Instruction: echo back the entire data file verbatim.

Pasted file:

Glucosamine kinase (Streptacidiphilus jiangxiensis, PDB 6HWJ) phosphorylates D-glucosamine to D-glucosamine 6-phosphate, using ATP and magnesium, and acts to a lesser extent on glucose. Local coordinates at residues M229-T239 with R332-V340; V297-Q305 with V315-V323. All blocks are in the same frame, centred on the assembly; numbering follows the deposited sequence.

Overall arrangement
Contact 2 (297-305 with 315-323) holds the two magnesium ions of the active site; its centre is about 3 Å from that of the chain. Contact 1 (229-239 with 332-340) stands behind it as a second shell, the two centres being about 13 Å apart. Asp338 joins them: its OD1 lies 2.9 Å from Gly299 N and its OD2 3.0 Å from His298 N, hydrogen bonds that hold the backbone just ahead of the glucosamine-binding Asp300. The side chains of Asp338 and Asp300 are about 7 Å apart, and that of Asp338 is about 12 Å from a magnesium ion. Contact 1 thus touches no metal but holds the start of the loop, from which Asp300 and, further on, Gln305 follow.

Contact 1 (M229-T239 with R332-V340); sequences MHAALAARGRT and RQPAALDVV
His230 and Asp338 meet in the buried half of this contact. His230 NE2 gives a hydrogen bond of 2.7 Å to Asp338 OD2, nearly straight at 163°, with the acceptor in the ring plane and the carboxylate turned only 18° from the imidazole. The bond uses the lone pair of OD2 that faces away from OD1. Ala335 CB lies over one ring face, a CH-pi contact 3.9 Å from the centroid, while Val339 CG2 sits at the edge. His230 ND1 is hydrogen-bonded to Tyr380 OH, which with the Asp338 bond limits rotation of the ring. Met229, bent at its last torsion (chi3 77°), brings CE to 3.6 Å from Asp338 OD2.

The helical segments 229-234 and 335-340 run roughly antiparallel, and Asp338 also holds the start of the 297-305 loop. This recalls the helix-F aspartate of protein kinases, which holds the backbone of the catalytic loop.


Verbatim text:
Glucosamine kinase (Streptacidiphilus jiangxiensis, PDB 6HWJ) phosphorylates D-glucosamine to D-glucosamine 6-phosphate, using ATP and magnesium, and acts to a lesser extent on glucose. Local coordinates at residues M229-T239 with R332-V340; V297-Q305 with V315-V323. All blocks are in the same frame, centred on the assembly; numbering follows the deposited sequence.

Overall arrangement
Contact 2 (297-305 with 315-323) holds the two magnesium ions of the active site; its centre is about 3 Å from that of the chain. Contact 1 (229-239 with 332-340) stands behind it as a second shell, the two centres being about 13 Å apart. Asp338 joins them: its OD1 lies 2.9 Å from Gly299 N and its OD2 3.0 Å from His298 N, hydrogen bonds that hold the backbone just ahead of the glucosamine-binding Asp300. The side chains of Asp338 and Asp300 are about 7 Å apart, and that of Asp338 is about 12 Å from a magnesium ion. Contact 1 thus touches no metal but holds the start of the loop, from which Asp300 and, further on, Gln305 follow.

Contact 1 (M229-T239 with R332-V340); sequences MHAALAARGRT and RQPAALDVV
His230 and Asp338 meet in the buried half of this contact. His230 NE2 gives a hydrogen bond of 2.7 Å to Asp338 OD2, nearly straight at 163°, with the acceptor in the ring plane and the carboxylate turned only 18° from the imidazole. The bond uses the lone pair of OD2 that faces away from OD1. Ala335 CB lies over one ring face, a CH-pi contact 3.9 Å from the centroid, while Val339 CG2 sits at the edge. His230 ND1 is hydrogen-bonded to Tyr380 OH, which with the Asp338 bond limits rotation of the ring. Met229, bent at its last torsion (chi3 77°), brings CE to 3.6 Å from Asp338 OD2.

The helical segments 229-234 and 335-340 run roughly antiparallel, and Asp338 also holds the start of the 297-305 loop. This recalls the helix-F aspartate of protein kinases, which holds the backbone of the catalytic loop.